Mary Aiken works in the fascinating field of Cyberpsychology. Her career spans roles at the prestigious University College Dublin, the Cyberpsychology Research Network and Europol’s Cybercrime Center. She has also trained at the White House, the FBI and Interpol.
She has recently published a book called The Cyber Effect, which looks into the ways human behavior changes when people go online. This is a fairly harrowing read because the book takes an unflinching look at some of the most unsavoury corners of the internet. At the same time, it’s enlightening, sensible and suggests practical steps to operating in the brave new online world. The book devotes a good chunk of chapters to helping children navigate the Internet: since this blog focuses on customer feedback and more widely, business texts, we won’t discuss that in the below points.
With most of us working online we think we are fairly savvy ‘digital natives’ these days but Aiken draws our attention to how easily our behavior changes when we are not face-to-face with people in the real world. I think the book is very instructive for those of us working in the customer engagement and feedback space…
The Cyber Effect review: Top 5 takeaways
- You can think of the internet as the biggest mass human migration in history. From an unoccupied land 40 years ago, the internet will be populated by 5 billion people by 2020. This was a fundamental takeaway from the book for me, and something I admit I hadn’t pondered on as deeply as I should have done. Yes, there are huge beneficial and commercial opportunities online. Yes, like all of society there is a dark and criminal side. However, the fact is that the vast majority of the population of the world is suddenly interacting in a whole new, unregulated space. The psychological aspects of this, (beyond the classic data/social media considerations) had not entirely struck me until I read this book.
- Human behavior is amplified and accelerated online. Aiken argues that, quite simply, people act differently when they are interacting with technology. Escalation can happen very easily, this is when problem behaviors become bigger online. Aggression, altruism, trust, and many more, are all more extreme when we use technology as humans. I think this poses interesting questions about how CX leaders gather and review their feedback data. If you’re gathering data about a face-to-face experience using an online medium, what distortions might be at play and how do you cater for these?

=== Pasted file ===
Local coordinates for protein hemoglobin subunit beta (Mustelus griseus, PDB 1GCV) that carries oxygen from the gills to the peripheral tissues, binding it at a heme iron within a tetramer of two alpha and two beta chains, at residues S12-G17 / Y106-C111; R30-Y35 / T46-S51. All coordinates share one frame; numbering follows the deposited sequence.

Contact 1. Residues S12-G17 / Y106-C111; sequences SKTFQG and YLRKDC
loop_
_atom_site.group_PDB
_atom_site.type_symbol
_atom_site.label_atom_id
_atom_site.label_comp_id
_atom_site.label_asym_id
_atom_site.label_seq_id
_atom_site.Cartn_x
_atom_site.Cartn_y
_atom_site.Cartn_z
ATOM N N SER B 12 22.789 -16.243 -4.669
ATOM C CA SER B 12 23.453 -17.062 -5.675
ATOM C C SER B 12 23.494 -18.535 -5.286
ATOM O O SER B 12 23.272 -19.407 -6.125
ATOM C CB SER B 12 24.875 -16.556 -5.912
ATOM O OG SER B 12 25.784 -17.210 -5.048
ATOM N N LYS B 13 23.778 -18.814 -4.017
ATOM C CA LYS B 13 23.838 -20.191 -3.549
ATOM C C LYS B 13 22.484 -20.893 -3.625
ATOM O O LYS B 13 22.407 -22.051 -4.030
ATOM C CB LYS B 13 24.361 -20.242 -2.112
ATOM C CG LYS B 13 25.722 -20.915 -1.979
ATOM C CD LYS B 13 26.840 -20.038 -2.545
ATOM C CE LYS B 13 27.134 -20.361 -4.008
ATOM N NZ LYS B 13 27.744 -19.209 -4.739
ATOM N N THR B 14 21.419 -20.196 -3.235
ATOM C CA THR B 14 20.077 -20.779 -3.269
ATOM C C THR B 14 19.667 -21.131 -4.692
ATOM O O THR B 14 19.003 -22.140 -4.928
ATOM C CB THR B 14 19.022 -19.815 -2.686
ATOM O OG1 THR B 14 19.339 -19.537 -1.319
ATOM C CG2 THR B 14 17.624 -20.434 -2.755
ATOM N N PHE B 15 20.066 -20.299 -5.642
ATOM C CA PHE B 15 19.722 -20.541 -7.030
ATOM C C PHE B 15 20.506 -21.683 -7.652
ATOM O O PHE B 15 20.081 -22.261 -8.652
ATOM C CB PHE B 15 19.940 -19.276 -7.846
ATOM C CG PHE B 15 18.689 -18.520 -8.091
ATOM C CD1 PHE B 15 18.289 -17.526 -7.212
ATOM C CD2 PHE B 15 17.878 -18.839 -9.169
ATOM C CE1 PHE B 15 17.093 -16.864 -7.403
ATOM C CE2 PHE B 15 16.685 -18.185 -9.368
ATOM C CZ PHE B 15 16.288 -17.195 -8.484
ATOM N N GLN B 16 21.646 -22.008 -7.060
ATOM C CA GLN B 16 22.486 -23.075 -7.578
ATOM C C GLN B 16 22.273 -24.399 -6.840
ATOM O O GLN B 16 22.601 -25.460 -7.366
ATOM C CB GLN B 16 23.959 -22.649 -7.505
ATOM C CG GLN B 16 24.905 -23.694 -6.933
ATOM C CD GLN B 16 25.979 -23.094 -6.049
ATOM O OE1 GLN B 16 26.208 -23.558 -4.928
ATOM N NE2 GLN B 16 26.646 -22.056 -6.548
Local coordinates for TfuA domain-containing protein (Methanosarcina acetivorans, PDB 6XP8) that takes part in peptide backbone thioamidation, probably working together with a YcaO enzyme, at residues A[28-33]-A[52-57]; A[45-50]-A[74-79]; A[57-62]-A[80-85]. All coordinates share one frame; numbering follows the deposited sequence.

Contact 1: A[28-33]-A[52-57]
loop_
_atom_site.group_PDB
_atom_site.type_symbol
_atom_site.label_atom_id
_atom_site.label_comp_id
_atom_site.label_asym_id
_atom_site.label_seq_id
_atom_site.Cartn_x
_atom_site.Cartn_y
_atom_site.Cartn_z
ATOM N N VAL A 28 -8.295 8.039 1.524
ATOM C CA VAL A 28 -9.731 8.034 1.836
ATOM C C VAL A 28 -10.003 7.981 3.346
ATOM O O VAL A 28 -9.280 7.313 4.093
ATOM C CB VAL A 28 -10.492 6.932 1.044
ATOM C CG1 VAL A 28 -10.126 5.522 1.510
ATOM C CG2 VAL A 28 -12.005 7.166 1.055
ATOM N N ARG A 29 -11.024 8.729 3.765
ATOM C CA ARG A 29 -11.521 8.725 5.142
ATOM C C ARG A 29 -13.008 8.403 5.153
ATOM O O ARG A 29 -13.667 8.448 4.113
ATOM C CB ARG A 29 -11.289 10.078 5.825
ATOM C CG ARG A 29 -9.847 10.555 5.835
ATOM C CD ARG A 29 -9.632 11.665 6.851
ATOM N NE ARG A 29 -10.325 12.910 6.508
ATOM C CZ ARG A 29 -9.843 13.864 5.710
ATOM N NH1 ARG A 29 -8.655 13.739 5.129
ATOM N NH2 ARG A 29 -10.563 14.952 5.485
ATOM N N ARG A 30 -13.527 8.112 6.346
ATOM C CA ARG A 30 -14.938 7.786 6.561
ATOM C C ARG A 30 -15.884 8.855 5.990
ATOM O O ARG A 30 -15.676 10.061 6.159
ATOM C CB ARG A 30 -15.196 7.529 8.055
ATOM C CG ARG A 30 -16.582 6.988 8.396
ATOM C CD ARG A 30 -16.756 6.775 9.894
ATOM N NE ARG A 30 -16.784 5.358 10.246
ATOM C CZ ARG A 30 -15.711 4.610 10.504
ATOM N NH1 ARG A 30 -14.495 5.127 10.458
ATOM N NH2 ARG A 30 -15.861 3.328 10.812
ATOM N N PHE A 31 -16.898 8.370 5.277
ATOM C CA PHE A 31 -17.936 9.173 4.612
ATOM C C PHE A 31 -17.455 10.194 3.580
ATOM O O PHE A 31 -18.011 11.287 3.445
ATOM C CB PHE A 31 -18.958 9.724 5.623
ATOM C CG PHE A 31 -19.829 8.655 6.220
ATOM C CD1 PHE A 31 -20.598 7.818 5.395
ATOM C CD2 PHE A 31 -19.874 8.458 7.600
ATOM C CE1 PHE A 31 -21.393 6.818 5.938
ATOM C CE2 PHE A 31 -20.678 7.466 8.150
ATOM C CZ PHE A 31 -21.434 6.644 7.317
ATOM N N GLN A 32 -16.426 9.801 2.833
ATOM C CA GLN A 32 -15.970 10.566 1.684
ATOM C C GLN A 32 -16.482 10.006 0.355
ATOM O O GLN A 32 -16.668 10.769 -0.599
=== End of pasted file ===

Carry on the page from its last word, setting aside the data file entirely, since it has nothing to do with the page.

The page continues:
- Being online can cause a distortion of the passage of time. Aiken makes the point that, as humans, we have learned to keep track of time in the real-world very well. But when we go online, we are instantly ‘somewhere else’, and in this new place we don’t have the physical bearings from which to orient ourselves. This phenomenon manifests itself in things like being so immersed in online content that hours go by and it feels like minutes, through to all those times where you pick up your phone mindlessly to check your email, forgetting that you only did it 2 minutes ago. Aiken encourages us to realize that online is a different place. We might be sitting on our sofa but the conditions and strictures that surround us have actually completely changed.